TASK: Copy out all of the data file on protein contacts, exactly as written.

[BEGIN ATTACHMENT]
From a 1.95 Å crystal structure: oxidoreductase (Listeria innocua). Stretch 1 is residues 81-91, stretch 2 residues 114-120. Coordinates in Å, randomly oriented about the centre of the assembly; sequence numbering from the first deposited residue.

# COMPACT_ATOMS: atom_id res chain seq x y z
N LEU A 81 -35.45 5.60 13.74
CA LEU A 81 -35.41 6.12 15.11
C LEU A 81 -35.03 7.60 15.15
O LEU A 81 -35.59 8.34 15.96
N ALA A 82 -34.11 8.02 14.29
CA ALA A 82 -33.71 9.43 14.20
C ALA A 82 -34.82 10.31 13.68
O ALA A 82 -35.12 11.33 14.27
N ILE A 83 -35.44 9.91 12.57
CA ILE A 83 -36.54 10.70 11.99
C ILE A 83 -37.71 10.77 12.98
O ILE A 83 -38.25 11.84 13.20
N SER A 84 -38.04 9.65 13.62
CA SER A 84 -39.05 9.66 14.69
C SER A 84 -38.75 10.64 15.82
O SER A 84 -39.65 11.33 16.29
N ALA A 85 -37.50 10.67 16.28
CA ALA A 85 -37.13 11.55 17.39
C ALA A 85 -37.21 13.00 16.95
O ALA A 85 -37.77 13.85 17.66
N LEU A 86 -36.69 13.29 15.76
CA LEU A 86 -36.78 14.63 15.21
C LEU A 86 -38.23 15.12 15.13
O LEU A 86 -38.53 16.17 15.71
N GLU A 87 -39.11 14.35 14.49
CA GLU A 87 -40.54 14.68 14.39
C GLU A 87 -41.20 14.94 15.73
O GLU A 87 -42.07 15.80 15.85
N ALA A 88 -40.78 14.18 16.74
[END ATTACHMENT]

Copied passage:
From a 1.95 Å crystal structure: oxidoreductase (Listeria innocua). Stretch 1 is residues 81-91, stretch 2 residues 114-120. Coordinates in Å, randomly oriented about the centre of the assembly; sequence numbering from the first deposited residue.

# COMPACT_ATOMS: atom_id res chain seq x y z
N LEU A 81 -35.45 5.60 13.74
CA LEU A 81 -35.41 6.12 15.11
C LEU A 81 -35.03 7.60 15.15
O LEU A 81 -35.59 8.34 15.96
N ALA A 82 -34.11 8.02 14.29
CA ALA A 82 -33.71 9.43 14.20
C ALA A 82 -34.82 10.31 13.68
O ALA A 82 -35.12 11.33 14.27
N ILE A 83 -35.44 9.91 12.57
CA ILE A 83 -36.54 10.70 11.99
C ILE A 83 -37.71 10.77 12.98
O ILE A 83 -38.25 11.84 13.20
N SER A 84 -38.04 9.65 13.62
CA SER A 84 -39.05 9.66 14.69
C SER A 84 -38.75 10.64 15.82
O SER A 84 -39.65 11.33 16.29
N ALA A 85 -37.50 10.67 16.28
CA ALA A 85 -37.13 11.55 17.39
C ALA A 85 -37.21 13.00 16.95
O ALA A 85 -37.77 13.85 17.66
N LEU A 86 -36.69 13.29 15.76
CA LEU A 86 -36.78 14.63 15.21
C LEU A 86 -38.23 15.12 15.13
O LEU A 86 -38.53 16.17 15.71
N GLU A 87 -39.11 14.35 14.49
CA GLU A 87 -40.54 14.68 14.39
C GLU A 87 -41.20 14.94 15.73
O GLU A 87 -42.07 15.80 15.85
N ALA A 88 -40.78 14.18 16.74